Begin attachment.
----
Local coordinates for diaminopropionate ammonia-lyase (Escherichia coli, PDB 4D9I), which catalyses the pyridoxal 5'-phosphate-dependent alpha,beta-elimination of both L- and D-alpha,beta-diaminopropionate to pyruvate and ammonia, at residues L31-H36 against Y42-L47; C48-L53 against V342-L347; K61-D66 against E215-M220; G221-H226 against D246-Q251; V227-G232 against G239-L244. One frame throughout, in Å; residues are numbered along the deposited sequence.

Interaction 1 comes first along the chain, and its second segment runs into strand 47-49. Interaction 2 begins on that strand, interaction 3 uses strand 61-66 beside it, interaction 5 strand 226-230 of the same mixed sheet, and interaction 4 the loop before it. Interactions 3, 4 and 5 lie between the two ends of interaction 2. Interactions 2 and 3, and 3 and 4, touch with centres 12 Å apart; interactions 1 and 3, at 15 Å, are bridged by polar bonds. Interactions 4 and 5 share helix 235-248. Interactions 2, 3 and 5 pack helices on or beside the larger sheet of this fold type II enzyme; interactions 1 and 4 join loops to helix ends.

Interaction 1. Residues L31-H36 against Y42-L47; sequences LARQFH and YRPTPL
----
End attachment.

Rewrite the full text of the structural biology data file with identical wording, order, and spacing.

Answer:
Local coordinates for diaminopropionate ammonia-lyase (Escherichia coli, PDB 4D9I), which catalyses the pyridoxal 5'-phosphate-dependent alpha,beta-elimination of both L- and D-alpha,beta-diaminopropionate to pyruvate and ammonia, at residues L31-H36 against Y42-L47; C48-L53 against V342-L347; K61-D66 against E215-M220; G221-H226 against D246-Q251; V227-G232 against G239-L244. One frame throughout, in Å; residues are numbered along the deposited sequence.

Interaction 1 comes first along the chain, and its second segment runs into strand 47-49. Interaction 2 begins on that strand, interaction 3 uses strand 61-66 beside it, interaction 5 strand 226-230 of the same mixed sheet, and interaction 4 the loop before it. Interactions 3, 4 and 5 lie between the two ends of interaction 2. Interactions 2 and 3, and 3 and 4, touch with centres 12 Å apart; interactions 1 and 3, at 15 Å, are bridged by polar bonds. Interactions 4 and 5 share helix 235-248. Interactions 2, 3 and 5 pack helices on or beside the larger sheet of this fold type II enzyme; interactions 1 and 4 join loops to helix ends.

Interaction 1. Residues L31-H36 against Y42-L47; sequences LARQFH and YRPTPL